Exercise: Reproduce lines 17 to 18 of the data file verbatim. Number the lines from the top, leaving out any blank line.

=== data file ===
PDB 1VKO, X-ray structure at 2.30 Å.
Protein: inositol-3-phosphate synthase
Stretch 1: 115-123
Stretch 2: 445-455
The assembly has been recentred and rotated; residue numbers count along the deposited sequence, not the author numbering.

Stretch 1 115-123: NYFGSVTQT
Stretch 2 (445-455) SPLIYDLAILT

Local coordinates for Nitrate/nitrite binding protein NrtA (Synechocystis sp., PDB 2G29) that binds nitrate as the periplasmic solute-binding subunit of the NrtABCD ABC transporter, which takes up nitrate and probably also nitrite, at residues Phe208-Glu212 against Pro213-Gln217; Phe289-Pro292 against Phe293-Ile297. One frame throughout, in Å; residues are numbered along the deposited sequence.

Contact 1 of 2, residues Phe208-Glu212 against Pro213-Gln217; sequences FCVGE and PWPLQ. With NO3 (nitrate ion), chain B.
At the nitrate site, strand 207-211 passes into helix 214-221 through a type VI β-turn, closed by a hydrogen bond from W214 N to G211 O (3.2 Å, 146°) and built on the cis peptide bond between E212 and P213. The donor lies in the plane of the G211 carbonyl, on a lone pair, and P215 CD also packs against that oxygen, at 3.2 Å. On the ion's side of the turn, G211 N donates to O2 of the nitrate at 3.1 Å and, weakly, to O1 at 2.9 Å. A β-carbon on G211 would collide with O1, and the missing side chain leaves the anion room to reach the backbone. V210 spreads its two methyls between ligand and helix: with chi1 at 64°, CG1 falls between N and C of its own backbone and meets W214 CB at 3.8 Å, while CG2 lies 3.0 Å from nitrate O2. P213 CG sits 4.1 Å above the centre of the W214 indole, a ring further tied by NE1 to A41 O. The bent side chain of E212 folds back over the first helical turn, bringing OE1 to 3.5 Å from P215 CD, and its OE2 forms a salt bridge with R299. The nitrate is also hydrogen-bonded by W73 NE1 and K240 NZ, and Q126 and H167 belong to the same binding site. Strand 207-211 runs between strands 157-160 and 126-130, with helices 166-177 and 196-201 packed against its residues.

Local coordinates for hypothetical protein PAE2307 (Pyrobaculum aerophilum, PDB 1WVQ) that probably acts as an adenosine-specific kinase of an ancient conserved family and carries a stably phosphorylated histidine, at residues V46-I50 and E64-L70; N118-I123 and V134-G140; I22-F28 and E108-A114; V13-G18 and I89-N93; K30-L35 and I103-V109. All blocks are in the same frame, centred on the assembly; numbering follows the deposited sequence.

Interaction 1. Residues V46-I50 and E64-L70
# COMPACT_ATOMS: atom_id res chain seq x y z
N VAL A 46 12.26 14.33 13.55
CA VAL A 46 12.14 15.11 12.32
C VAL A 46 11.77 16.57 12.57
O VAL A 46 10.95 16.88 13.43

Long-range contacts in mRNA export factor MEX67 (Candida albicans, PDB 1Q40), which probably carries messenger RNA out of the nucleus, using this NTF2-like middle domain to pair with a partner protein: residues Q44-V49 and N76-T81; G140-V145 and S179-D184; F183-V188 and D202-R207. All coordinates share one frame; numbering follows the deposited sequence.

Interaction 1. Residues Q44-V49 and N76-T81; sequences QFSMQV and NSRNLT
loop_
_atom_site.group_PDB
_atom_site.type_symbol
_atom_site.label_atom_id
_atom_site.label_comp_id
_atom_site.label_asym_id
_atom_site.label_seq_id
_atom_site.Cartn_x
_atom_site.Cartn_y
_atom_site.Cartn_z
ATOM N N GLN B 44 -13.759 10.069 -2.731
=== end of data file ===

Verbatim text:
O VAL A 46 10.95 16.88 13.43

Long-range contacts in mRNA export factor MEX67 (Candida albicans, PDB 1Q40), which probably carries messenger RNA out of the nucleus, using this NTF2-like middle domain to pair with a partner protein: residues Q44-V49 and N76-T81; G140-V145 and S179-D184; F183-V188 and D202-R207. All coordinates share one frame; numbering follows the deposited sequence.